Forgot your password?  

To an Unknown Poet Historical Context

Carolyn Kizer
This Study Guide consists of approximately 48 pages of chapter summaries, quotes, character analysis, themes, and more - everything you need to sharpen your knowledge of To an Unknown Poet.
This section contains 500 words
(approx. 2 pages at 300 words per page)
Purchase our To an Unknown Poet Study Guide

Historical Context

1980s and Poetry

In the 1980s, three "styles" of poetry captured the attention of critics and the poetry-reading public: narrative poetry, new formalism, and language poetry. Although narrative poetry literally has been around since before the Greeks, it re-emerged in the 1980s as a response to the predominance of the lyric and to the increasing level of abstraction in poets such as John Ashbery. Proponents of narrative poetry, such as Robert McDowell, called for poetry based in the real world that was accessible to a wider audience. A manifesto published in The Reaper, a literary journal of narrative and formal verse founded by McDowell and Mark Jarman in 1981, called many of the poets of the day, "navel gazers and mannerists." McDowell and Jarman wrote: "Their poems, too long even when they are short, full of embarrassing lines that 'context' is supposed to justify, confirm the suspicion that our...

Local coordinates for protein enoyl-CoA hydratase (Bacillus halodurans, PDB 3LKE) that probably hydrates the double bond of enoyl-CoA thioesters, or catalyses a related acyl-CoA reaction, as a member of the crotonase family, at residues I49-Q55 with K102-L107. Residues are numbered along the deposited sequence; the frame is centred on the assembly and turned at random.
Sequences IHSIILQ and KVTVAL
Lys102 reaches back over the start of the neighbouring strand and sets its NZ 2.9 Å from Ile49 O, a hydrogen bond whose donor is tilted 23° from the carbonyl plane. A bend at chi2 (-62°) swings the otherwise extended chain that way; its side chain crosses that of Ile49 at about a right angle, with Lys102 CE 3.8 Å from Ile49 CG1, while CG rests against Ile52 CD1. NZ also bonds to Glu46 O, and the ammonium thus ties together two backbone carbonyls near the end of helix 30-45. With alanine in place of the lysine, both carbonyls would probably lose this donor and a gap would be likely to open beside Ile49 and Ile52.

(read more from the Historical Context section)

This section contains 500 words
(approx. 2 pages at 300 words per page)
Purchase our To an Unknown Poet Study Guide
Copyrights
To an Unknown Poet from BookRags and Gale's For Students Series. ©2005-2006 Thomson Gale, a part of the Thomson Corporation. All rights reserved.
Follow Us on Facebook